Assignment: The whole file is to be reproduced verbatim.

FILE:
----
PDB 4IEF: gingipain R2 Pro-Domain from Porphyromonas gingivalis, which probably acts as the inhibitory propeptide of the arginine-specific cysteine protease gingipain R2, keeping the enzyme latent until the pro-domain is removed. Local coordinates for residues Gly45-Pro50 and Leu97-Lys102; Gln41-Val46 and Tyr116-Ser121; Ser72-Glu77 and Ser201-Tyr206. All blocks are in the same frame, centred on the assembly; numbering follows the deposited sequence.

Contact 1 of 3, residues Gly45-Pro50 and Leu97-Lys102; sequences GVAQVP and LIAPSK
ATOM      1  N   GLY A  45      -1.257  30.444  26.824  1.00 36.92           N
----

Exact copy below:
PDB 4IEF: gingipain R2 Pro-Domain from Porphyromonas gingivalis, which probably acts as the inhibitory propeptide of the arginine-specific cysteine protease gingipain R2, keeping the enzyme latent until the pro-domain is removed. Local coordinates for residues Gly45-Pro50 and Leu97-Lys102; Gln41-Val46 and Tyr116-Ser121; Ser72-Glu77 and Ser201-Tyr206. All blocks are in the same frame, centred on the assembly; numbering follows the deposited sequence.

Contact 1 of 3, residues Gly45-Pro50 and Leu97-Lys102; sequences GVAQVP and LIAPSK
ATOM      1  N   GLY A  45      -1.257  30.444  26.824  1.00 36.92           N